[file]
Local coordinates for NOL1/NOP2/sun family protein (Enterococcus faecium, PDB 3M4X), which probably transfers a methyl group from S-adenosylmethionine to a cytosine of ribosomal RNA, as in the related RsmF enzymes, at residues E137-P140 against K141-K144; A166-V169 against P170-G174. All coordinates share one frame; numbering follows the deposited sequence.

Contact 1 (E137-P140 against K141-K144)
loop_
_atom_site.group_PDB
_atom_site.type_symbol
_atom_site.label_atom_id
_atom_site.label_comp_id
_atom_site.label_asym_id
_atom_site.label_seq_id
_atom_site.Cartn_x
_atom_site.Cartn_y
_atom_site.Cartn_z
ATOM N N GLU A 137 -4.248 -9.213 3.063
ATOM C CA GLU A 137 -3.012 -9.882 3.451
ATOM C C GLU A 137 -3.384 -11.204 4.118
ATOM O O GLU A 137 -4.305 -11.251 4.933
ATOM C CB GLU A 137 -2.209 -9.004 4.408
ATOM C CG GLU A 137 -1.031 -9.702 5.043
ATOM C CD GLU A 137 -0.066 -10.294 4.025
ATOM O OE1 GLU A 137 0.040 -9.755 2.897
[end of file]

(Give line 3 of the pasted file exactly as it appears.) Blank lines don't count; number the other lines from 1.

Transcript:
loop_